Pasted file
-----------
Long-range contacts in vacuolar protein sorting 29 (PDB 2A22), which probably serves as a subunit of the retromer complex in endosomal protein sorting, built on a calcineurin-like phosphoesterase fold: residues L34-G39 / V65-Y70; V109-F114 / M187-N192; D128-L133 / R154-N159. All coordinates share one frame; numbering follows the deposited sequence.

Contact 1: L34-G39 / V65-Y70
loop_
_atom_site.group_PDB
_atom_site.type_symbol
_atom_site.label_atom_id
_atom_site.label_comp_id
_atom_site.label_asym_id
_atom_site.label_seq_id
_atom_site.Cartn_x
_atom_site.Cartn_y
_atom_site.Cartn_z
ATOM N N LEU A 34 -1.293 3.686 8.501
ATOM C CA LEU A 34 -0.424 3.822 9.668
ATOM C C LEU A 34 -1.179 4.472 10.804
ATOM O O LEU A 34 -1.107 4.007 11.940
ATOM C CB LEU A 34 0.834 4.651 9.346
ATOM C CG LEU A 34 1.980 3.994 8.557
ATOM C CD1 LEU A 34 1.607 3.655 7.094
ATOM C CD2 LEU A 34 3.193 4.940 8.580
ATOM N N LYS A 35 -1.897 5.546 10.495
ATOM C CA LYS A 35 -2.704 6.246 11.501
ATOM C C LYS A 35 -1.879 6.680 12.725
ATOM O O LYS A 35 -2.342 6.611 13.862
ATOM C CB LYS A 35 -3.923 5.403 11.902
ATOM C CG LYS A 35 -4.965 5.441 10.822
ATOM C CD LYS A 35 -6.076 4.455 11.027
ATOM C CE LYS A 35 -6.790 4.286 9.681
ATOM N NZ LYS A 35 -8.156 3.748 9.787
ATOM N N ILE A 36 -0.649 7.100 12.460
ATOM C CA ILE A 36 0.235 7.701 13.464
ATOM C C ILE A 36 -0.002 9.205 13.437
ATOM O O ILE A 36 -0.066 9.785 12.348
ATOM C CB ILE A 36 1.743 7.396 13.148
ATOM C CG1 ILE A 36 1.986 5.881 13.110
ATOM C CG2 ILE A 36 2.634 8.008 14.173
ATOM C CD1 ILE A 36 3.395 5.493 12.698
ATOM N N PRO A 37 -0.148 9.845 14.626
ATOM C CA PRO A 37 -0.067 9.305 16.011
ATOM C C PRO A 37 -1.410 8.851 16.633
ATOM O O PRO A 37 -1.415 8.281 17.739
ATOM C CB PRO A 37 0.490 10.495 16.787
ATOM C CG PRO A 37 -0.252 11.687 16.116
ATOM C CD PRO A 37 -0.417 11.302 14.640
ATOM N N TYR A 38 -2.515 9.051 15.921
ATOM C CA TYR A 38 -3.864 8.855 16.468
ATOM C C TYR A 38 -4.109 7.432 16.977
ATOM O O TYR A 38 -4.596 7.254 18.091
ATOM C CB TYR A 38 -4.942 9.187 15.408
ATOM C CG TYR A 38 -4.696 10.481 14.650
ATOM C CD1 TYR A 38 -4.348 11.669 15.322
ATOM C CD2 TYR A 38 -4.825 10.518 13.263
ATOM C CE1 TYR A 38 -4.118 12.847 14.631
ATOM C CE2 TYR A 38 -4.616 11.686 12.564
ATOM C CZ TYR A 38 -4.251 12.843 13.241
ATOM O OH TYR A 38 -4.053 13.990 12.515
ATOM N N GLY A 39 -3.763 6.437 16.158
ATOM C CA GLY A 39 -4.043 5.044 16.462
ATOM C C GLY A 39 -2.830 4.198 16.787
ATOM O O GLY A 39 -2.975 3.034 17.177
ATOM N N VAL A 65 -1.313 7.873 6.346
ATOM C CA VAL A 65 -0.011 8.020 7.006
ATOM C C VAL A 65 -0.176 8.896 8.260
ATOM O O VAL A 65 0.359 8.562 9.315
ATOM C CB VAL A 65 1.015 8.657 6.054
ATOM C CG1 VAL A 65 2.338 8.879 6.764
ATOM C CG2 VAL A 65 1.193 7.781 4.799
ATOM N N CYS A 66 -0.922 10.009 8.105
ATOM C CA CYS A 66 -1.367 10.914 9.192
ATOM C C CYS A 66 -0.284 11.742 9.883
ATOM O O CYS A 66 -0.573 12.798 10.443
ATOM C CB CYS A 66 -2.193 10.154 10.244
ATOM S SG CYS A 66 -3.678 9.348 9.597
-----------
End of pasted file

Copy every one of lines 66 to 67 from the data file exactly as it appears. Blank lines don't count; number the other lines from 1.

ATOM C CG1 VAL A 65 2.338 8.879 6.764
ATOM C CG2 VAL A 65 1.193 7.781 4.799